Outer Solar System

A Kepler-438b Caveat (and a Digression)

November 18, 2015

Before we go interstellar, a digression with reference to yesterday’s post, which looked at how we manipulate image data to draw out the maximum amount of information. I had mentioned the image widely regarded as the first photograph, Joseph Nicéphore Niépce’s ‘View from the Window at Le Gras.’ Centauri Dreams regular William Alschuler pointed out […]

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Pluto and How We See It

November 17, 2015

As I did after yesterday’s post, I occasionally get requests for pictures of objects in natural color, as opposed to significantly enhanced images (at various wavelengths) designed to tease out structure or detail. Here are Pluto and Charon as seen by New Horizons’ LORRI (Long Range Reconnaissance Imager), with color data supplied by the Ralph […]

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Pluto’s Unexpected Complexities

November 16, 2015

Keeping up with a site like this can be a daunting task, especially when intriguing papers can pop up at any time and announcements of new finds by our spacecraft come in clusters. But site maintenance itself can be tricky. Recently Centauri Dreams regular Tom Mazanec wrote in with a project to be added to […]

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The Most Distant Dwarf Planet Yet

November 12, 2015

Back in the days when Clyde Tombaugh was using a blink comparator to search for ‘Planet X,’ finding a new object in the outer Solar System was highly unusual. Uranus had been found in 1781, Neptune in 1846, and I suppose I should add Ceres in 1801, although it’s a good deal closer than the […]

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Unusual Crater on Charon

November 4, 2015

Another surprise from New Horizons, in a year which will surely see a few more before it ends. After all, we have a long flow of data ahead as the spacecraft continues to return the information it gathered during the July flyby of Pluto/Charon. Now we focus on Charon and the crater being called Organa, […]

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Where We Might Sample Europa’s Ocean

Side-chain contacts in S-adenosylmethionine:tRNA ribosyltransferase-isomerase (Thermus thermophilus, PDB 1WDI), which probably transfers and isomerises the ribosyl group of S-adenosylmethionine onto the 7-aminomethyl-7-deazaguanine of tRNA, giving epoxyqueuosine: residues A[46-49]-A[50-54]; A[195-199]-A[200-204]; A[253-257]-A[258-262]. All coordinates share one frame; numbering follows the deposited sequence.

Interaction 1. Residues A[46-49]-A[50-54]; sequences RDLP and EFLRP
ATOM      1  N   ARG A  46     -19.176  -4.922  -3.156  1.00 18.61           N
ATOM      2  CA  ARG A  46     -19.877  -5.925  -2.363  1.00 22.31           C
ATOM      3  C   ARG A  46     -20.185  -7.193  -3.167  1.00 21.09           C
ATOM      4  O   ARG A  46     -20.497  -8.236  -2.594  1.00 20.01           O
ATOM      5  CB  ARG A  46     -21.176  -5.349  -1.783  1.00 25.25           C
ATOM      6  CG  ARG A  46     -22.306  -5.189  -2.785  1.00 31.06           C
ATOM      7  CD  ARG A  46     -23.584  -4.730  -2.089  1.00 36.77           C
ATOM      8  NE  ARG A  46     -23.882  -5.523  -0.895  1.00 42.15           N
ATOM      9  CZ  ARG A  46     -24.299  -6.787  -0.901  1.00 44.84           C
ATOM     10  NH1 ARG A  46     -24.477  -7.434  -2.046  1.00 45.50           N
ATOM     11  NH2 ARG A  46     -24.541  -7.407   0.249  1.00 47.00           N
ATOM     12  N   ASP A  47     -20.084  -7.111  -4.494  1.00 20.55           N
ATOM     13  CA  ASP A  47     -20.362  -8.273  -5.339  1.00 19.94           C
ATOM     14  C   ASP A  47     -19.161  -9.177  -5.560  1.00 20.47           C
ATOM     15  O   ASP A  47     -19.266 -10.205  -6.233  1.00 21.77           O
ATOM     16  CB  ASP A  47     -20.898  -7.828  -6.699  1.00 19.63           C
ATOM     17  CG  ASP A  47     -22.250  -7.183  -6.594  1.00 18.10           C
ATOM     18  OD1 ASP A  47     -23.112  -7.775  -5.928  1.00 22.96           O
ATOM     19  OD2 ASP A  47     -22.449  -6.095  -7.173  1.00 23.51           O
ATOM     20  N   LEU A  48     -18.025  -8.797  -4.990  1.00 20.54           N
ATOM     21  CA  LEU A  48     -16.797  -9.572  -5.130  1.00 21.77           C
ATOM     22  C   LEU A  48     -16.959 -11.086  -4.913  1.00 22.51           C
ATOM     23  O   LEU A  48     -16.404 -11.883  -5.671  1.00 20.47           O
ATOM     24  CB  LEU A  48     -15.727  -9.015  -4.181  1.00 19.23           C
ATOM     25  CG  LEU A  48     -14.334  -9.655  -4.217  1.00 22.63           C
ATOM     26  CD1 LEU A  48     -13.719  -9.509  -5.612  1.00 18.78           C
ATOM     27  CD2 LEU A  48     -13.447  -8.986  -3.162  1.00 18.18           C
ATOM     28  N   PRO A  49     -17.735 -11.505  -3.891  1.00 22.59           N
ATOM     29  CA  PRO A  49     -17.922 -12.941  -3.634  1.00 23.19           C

October 29, 2015

No one interested in the prospects for life on other worlds should take his or her eyes off Europa for long. We know that its icy surface is geologically active, and that beneath it is a global ocean. While water ice is prominent on the surface, the terrain is also marked by materials produced by […]

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Catching Up with the Outer System

October 28, 2015

We now pivot from Dysonian SETI to the ongoing exploration of our own system, where lately there have been few dull moments. Today the Cassini Saturn orbiter will make its deepest dive ever into the plume of ice, water vapor and organic molecules streaming out of four major fractures (the ‘Tiger Stripes’) at Enceladus’ south […]

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A Mission to Jupiter’s Trojans

October 13, 2015

Back in 2011, a four planet system called Kepler-223 made a bit of a splash. Researchers led by Jack Lissauer (NASA Ames) at first believed they were looking at two planets that shared the same orbit around their star, each circling the primary in 9.8 days. These co-orbital planets were believed to be in resonance […]

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Pluto’s Circumbinary Moons

October 12, 2015

Kepler-47 is an eclipsing binary some 4900 light years from Earth in the direction of the constellation Cygnus. It’s a system containing two transiting circumbinary planets, meaning the planets orbit around the binary pair rather than around one or the other star. That configuration caught the eye of Simon Porter, a postdoc at the Southwest […]

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Off on a Comet

September 30, 2015

Imagine what you could do with a comet at your disposal. In Seveneves, Neal Stephenson’s new novel (William Morrow, 2015), a Musk-like character named Sean Probst decides to go after Comet Grigg-Skjellerup. A lunar catastrophe has doomed planet Earth and humanity is in a frantic rush to figure out how to save at least a […]

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